Improving Pediatric Basic Life Support Performance Through Blended Learning With Web-Based Virtual Patients: Randomized Controlled Trial

Lehmann, Ronny; Thiessen, Christiane; Frick, Barbara; Bosse, Hans Martin; Nikendei, Christoph; Hoffmann, Georg Friedrich; Tönshoff, Burkhard; Huwendiek, Sören (2015). Improving Pediatric Basic Life Support Performance Through Blended Learning With Web-Based Virtual Patients: Randomized Controlled Trial. Journal of medical internet research, 17(7), e162. Centre of Global eHealth Innovation 10.2196/jmir.4141

Full text not available from this repository. (Request a copy)

BACKGROUND E-learning and blended learning approaches gain more and more popularity in emergency medicine curricula. So far, little data is available on the impact of such approaches on procedural learning and skill acquisition and their comparison with traditional approaches. OBJECTIVE This study investigated the impact of a blended learning approach, including Web-based virtual patients (VPs) and standard pediatric basic life support (PBLS) training, on procedural knowledge, objective performance, and self-assessment. METHODS A total of 57 medical students were randomly assigned to an intervention group (n=30) and a control group (n=27). Both groups received paper handouts in preparation of simulation-based PBLS training. The intervention group additionally completed two Web-based VPs with embedded video clips. Measurements were taken at randomization (t0), after the preparation period (t1), and after hands-on training (t2). Clinical decision-making skills and procedural knowledge were assessed at t0 and t1. PBLS performance was scored regarding adherence to the correct algorithm, conformance to temporal demands, and the quality of procedural steps at t1 and t2. Participants' self-assessments were recorded in all three measurements. RESULTS Procedural knowledge of the intervention group was significantly superior to that of the control group at t1. At t2, the intervention group showed significantly better adherence to the algorithm and temporal demands, and better procedural quality of PBLS in objective measures than did the control group. These aspects differed between the groups even at t1 (after VPs, prior to practical training). Self-assessments differed significantly only at t1 in favor of the intervention group. CONCLUSIONS Training with VPs combined with hands-on training improves PBLS performance as judged by objective measures.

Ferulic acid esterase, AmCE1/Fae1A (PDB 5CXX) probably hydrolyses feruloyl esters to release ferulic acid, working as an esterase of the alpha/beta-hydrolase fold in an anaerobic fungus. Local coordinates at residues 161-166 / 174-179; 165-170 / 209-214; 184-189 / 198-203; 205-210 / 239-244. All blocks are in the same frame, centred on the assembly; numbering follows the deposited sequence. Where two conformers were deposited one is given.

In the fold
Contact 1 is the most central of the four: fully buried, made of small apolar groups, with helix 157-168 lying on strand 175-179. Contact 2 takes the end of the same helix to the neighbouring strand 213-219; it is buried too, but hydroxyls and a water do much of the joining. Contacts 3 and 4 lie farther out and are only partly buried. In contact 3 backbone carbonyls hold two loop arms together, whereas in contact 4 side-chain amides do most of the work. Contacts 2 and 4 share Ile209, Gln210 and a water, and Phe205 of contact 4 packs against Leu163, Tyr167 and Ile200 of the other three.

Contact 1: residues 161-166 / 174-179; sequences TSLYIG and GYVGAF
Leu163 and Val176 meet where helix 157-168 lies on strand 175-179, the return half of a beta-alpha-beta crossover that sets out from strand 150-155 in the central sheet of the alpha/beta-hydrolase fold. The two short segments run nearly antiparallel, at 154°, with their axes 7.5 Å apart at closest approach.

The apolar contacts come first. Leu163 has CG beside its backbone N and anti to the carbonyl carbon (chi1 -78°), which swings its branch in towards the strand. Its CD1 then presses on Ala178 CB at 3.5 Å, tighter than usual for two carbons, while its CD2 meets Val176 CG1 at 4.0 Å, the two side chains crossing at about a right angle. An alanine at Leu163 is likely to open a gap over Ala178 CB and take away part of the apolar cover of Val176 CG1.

Item Type:

Journal Article (Original Article)

Division/Institute:

04 Faculty of Medicine > Medical Education > Institute for Medical Education
04 Faculty of Medicine > Medical Education > Institute for Medical Education > Assessment and Evaluation Unit (AAE)

UniBE Contributor:

Huwendiek, Sören

Subjects:

600 Technology > 610 Medicine & health

ISSN:

1439-4456

Publisher:

Centre of Global eHealth Innovation

Language:

English

Submitter:

Eveline Götschmann-Meile

Date Deposited:

02 Mar 2016 13:35

Last Modified:

16 Jan 2017 14:58

Publisher DOI:

10.2196/jmir.4141

PubMed ID:

26139388

Uncontrolled Keywords:

blended learning; pediatric basic life support; performance; simulation; virtual patients

URI:

https://boris.unibe.ch/id/eprint/76294

Actions (login required)

Edit item Edit item
Provide Feedback